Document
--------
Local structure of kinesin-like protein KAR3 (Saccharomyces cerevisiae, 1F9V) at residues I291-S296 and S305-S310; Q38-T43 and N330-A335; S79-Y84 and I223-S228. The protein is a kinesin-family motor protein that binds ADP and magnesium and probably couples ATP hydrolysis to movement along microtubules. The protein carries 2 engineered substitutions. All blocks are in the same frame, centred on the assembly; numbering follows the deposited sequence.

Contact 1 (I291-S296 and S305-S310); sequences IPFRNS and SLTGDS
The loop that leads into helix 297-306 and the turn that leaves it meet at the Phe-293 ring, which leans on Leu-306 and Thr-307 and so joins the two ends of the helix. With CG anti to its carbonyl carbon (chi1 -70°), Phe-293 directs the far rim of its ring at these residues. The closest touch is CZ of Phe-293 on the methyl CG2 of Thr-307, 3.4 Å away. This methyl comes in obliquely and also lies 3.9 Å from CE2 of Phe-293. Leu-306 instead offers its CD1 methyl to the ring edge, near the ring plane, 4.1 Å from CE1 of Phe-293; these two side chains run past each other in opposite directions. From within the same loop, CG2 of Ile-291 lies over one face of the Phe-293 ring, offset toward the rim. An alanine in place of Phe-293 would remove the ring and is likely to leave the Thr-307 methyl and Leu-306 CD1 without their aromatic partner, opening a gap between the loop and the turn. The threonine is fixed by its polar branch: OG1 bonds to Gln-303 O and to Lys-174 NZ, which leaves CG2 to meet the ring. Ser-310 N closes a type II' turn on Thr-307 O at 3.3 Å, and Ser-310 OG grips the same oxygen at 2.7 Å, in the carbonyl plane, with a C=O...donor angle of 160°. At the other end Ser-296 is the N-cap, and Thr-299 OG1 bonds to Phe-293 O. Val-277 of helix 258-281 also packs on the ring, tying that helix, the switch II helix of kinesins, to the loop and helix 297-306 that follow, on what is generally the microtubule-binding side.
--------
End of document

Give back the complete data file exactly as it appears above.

Local structure of kinesin-like protein KAR3 (Saccharomyces cerevisiae, 1F9V) at residues I291-S296 and S305-S310; Q38-T43 and N330-A335; S79-Y84 and I223-S228. The protein is a kinesin-family motor protein that binds ADP and magnesium and probably couples ATP hydrolysis to movement along microtubules. The protein carries 2 engineered substitutions. All blocks are in the same frame, centred on the assembly; numbering follows the deposited sequence.

Contact 1 (I291-S296 and S305-S310); sequences IPFRNS and SLTGDS
The loop that leads into helix 297-306 and the turn that leaves it meet at the Phe-293 ring, which leans on Leu-306 and Thr-307 and so joins the two ends of the helix. With CG anti to its carbonyl carbon (chi1 -70°), Phe-293 directs the far rim of its ring at these residues. The closest touch is CZ of Phe-293 on the methyl CG2 of Thr-307, 3.4 Å away. This methyl comes in obliquely and also lies 3.9 Å from CE2 of Phe-293. Leu-306 instead offers its CD1 methyl to the ring edge, near the ring plane, 4.1 Å from CE1 of Phe-293; these two side chains run past each other in opposite directions. From within the same loop, CG2 of Ile-291 lies over one face of the Phe-293 ring, offset toward the rim. An alanine in place of Phe-293 would remove the ring and is likely to leave the Thr-307 methyl and Leu-306 CD1 without their aromatic partner, opening a gap between the loop and the turn. The threonine is fixed by its polar branch: OG1 bonds to Gln-303 O and to Lys-174 NZ, which leaves CG2 to meet the ring. Ser-310 N closes a type II' turn on Thr-307 O at 3.3 Å, and Ser-310 OG grips the same oxygen at 2.7 Å, in the carbonyl plane, with a C=O...donor angle of 160°. At the other end Ser-296 is the N-cap, and Thr-299 OG1 bonds to Phe-293 O. Val-277 of helix 258-281 also packs on the ring, tying that helix, the switch II helix of kinesins, to the loop and helix 297-306 that follow, on what is generally the microtubule-binding side.